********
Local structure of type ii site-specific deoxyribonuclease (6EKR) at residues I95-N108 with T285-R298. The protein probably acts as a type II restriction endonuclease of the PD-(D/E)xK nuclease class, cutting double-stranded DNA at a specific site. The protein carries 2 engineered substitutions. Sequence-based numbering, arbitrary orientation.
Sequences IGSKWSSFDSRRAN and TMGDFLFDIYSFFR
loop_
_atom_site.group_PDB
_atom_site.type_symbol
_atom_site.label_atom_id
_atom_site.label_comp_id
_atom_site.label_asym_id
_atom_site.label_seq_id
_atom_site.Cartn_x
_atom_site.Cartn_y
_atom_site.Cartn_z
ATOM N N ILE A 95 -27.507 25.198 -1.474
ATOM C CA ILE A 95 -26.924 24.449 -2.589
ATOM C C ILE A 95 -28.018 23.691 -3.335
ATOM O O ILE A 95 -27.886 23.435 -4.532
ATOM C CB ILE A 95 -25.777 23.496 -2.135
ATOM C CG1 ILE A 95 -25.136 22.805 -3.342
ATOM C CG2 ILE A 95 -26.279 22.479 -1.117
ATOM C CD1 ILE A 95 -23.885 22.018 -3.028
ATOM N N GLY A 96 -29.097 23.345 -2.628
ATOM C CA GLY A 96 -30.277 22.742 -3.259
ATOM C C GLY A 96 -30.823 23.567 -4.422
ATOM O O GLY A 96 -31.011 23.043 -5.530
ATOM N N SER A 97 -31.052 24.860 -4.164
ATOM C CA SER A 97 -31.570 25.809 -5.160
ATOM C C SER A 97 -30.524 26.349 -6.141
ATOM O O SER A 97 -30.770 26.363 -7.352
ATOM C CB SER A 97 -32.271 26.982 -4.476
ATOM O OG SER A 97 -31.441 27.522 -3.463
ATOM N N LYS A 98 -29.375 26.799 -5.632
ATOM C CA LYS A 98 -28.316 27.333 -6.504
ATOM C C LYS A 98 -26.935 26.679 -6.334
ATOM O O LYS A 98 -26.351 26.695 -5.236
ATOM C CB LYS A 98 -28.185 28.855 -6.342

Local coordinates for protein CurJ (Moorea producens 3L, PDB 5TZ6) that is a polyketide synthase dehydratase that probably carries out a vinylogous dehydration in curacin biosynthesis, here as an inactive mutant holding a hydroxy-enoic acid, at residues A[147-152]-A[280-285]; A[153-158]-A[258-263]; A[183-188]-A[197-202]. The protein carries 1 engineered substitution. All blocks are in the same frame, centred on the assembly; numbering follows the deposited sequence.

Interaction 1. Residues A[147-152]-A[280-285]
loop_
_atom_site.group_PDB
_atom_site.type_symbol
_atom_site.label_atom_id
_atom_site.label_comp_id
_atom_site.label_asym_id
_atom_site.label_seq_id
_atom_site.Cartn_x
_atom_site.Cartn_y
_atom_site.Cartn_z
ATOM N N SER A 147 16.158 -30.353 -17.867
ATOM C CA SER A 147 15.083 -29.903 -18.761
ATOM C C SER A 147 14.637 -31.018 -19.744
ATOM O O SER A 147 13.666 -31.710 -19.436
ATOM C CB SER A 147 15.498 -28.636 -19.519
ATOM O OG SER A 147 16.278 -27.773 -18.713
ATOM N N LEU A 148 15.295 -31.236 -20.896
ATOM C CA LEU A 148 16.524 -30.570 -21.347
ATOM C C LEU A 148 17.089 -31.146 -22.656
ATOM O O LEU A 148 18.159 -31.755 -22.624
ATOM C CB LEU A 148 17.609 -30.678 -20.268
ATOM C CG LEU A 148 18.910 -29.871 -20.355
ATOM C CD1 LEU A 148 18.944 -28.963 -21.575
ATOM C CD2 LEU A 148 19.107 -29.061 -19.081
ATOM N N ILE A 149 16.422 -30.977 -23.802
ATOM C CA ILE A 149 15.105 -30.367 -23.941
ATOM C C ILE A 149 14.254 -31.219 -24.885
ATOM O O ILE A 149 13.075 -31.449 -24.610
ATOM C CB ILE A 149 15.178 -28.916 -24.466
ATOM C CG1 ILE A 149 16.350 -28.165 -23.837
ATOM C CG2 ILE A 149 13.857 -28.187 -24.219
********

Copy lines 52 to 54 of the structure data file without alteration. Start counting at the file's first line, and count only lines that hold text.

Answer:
ATOM C CB SER A 147 15.498 -28.636 -19.519
ATOM O OG SER A 147 16.278 -27.773 -18.713
ATOM N N LEU A 148 15.295 -31.236 -20.896